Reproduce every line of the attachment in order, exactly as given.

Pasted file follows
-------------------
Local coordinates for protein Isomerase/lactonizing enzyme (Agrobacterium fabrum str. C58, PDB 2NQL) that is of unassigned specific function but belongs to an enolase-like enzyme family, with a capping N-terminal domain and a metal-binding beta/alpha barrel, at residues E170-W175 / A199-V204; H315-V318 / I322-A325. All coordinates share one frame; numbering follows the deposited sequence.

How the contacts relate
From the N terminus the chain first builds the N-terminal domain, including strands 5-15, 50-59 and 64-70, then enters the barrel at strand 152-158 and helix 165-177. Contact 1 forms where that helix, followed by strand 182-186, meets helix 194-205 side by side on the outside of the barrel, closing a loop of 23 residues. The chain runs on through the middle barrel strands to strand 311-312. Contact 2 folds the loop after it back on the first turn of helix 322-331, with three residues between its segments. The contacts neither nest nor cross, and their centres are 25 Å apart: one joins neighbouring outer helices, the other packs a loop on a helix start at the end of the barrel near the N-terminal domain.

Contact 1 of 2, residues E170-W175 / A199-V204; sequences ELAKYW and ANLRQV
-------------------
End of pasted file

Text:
Local coordinates for protein Isomerase/lactonizing enzyme (Agrobacterium fabrum str. C58, PDB 2NQL) that is of unassigned specific function but belongs to an enolase-like enzyme family, with a capping N-terminal domain and a metal-binding beta/alpha barrel, at residues E170-W175 / A199-V204; H315-V318 / I322-A325. All coordinates share one frame; numbering follows the deposited sequence.

How the contacts relate
From the N terminus the chain first builds the N-terminal domain, including strands 5-15, 50-59 and 64-70, then enters the barrel at strand 152-158 and helix 165-177. Contact 1 forms where that helix, followed by strand 182-186, meets helix 194-205 side by side on the outside of the barrel, closing a loop of 23 residues. The chain runs on through the middle barrel strands to strand 311-312. Contact 2 folds the loop after it back on the first turn of helix 322-331, with three residues between its segments. The contacts neither nest nor cross, and their centres are 25 Å apart: one joins neighbouring outer helices, the other packs a loop on a helix start at the end of the barrel near the N-terminal domain.

Contact 1 of 2, residues E170-W175 / A199-V204; sequences ELAKYW and ANLRQV